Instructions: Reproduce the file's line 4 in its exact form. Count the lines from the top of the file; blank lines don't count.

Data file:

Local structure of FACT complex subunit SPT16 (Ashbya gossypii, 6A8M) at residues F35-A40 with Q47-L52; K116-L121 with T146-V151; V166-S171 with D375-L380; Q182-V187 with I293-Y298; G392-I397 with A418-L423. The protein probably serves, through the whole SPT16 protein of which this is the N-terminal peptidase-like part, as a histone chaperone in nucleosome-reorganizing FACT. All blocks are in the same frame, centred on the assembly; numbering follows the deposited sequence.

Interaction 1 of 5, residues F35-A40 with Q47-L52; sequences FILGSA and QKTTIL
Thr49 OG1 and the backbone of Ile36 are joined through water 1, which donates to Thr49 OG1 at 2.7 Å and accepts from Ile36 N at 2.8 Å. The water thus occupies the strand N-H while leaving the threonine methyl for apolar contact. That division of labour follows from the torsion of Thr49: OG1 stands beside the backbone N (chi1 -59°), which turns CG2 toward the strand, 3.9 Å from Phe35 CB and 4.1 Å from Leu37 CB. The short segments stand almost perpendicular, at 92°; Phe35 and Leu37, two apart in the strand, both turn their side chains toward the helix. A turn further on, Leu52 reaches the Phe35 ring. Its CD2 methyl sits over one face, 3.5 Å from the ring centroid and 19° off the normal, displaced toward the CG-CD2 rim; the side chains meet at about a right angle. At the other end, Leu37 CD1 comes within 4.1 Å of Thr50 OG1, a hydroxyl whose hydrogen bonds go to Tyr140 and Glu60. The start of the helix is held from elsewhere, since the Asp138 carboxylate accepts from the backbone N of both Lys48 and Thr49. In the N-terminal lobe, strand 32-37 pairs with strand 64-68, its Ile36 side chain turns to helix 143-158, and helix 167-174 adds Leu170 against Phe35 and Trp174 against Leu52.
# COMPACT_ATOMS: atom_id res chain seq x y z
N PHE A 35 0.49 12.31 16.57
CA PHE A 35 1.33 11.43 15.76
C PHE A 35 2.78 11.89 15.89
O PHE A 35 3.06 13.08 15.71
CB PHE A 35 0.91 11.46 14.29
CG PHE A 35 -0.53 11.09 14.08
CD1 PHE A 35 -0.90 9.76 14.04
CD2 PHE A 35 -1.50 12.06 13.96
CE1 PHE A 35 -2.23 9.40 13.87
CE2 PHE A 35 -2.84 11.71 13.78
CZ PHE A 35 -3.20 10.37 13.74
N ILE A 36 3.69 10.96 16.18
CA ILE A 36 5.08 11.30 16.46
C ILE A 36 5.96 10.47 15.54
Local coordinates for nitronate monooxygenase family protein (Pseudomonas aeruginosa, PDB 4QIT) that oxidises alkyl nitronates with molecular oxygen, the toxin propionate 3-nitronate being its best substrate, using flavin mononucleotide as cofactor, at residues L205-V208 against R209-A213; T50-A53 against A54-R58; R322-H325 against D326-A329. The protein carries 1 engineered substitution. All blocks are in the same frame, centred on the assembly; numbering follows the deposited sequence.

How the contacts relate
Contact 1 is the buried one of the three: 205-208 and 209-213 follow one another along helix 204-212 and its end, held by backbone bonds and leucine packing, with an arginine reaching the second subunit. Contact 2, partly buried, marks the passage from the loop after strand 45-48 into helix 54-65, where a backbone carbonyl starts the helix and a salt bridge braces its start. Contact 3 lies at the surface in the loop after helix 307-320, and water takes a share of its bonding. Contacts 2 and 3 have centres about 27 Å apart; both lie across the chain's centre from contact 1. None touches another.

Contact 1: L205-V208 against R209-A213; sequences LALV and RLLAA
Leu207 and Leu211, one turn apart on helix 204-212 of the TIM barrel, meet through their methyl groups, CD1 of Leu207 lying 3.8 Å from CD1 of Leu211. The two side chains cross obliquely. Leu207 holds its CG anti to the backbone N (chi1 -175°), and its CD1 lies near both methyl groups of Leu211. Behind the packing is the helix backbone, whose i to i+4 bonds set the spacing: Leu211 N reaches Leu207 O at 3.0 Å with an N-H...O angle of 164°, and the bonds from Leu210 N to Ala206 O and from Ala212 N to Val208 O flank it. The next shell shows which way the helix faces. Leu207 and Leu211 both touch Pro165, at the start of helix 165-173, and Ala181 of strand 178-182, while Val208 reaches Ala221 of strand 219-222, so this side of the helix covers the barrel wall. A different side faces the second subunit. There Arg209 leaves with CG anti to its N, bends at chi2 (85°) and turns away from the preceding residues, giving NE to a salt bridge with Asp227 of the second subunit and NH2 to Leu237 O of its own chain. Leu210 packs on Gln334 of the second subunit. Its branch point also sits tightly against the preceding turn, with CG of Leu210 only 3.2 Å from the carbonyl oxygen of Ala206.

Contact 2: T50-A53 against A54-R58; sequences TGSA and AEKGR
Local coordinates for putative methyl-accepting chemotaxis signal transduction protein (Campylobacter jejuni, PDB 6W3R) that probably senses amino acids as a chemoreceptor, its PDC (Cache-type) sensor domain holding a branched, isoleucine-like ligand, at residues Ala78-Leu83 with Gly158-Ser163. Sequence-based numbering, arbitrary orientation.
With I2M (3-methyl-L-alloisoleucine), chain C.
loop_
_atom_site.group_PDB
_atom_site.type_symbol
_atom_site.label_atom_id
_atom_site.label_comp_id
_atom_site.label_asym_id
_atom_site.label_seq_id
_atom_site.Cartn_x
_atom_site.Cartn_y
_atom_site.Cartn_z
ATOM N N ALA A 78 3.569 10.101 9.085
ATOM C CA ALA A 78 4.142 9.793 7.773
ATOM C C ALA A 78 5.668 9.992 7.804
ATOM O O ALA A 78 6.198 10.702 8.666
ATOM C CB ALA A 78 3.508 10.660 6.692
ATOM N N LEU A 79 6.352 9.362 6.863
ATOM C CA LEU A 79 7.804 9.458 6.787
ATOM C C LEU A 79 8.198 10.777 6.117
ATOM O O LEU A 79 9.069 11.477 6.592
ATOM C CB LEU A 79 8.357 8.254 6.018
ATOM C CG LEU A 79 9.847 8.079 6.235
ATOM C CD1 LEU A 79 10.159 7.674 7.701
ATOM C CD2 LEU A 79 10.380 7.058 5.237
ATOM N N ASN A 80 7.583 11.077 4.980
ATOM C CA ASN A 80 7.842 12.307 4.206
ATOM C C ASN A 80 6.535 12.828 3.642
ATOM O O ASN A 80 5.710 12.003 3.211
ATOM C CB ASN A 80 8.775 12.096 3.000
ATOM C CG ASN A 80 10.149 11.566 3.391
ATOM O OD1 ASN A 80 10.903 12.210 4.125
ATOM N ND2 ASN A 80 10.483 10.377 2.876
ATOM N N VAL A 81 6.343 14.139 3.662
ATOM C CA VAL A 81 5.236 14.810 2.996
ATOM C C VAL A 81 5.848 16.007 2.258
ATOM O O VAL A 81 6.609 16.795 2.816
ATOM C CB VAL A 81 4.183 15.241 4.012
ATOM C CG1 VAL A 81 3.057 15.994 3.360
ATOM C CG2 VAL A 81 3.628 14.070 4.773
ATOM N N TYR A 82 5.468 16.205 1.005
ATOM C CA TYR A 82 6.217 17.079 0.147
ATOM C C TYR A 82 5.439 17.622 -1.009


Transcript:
# COMPACT_ATOMS: atom_id res chain seq x y z